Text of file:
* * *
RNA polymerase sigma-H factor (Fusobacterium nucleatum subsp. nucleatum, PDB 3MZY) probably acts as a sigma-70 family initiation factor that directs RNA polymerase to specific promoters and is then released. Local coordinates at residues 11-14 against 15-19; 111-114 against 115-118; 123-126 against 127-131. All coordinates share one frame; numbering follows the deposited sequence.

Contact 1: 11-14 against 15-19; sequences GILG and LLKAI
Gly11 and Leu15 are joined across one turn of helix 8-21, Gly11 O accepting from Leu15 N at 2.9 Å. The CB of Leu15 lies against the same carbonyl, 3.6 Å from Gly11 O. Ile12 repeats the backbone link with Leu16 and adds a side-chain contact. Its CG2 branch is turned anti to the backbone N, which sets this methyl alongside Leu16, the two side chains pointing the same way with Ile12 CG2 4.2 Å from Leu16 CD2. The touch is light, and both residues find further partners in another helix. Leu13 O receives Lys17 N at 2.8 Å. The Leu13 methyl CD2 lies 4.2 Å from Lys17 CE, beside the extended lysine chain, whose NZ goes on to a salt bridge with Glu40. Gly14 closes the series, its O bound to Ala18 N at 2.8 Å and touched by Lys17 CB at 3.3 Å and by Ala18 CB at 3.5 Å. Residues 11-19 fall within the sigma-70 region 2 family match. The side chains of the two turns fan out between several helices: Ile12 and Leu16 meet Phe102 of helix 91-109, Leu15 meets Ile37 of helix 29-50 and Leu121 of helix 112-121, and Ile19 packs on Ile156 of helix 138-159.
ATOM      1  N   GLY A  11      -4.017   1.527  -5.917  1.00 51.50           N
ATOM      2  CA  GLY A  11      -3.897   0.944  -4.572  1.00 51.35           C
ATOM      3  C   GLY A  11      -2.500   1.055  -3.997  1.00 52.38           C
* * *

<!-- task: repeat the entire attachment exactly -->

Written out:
RNA polymerase sigma-H factor (Fusobacterium nucleatum subsp. nucleatum, PDB 3MZY) probably acts as a sigma-70 family initiation factor that directs RNA polymerase to specific promoters and is then released. Local coordinates at residues 11-14 against 15-19; 111-114 against 115-118; 123-126 against 127-131. All coordinates share one frame; numbering follows the deposited sequence.

Contact 1: 11-14 against 15-19; sequences GILG and LLKAI
Gly11 and Leu15 are joined across one turn of helix 8-21, Gly11 O accepting from Leu15 N at 2.9 Å. The CB of Leu15 lies against the same carbonyl, 3.6 Å from Gly11 O. Ile12 repeats the backbone link with Leu16 and adds a side-chain contact. Its CG2 branch is turned anti to the backbone N, which sets this methyl alongside Leu16, the two side chains pointing the same way with Ile12 CG2 4.2 Å from Leu16 CD2. The touch is light, and both residues find further partners in another helix. Leu13 O receives Lys17 N at 2.8 Å. The Leu13 methyl CD2 lies 4.2 Å from Lys17 CE, beside the extended lysine chain, whose NZ goes on to a salt bridge with Glu40. Gly14 closes the series, its O bound to Ala18 N at 2.8 Å and touched by Lys17 CB at 3.3 Å and by Ala18 CB at 3.5 Å. Residues 11-19 fall within the sigma-70 region 2 family match. The side chains of the two turns fan out between several helices: Ile12 and Leu16 meet Phe102 of helix 91-109, Leu15 meets Ile37 of helix 29-50 and Leu121 of helix 112-121, and Ile19 packs on Ile156 of helix 138-159.
ATOM      1  N   GLY A  11      -4.017   1.527  -5.917  1.00 51.50           N
ATOM      2  CA  GLY A  11      -3.897   0.944  -4.572  1.00 51.35           C
ATOM      3  C   GLY A  11      -2.500   1.055  -3.997  1.00 52.38           C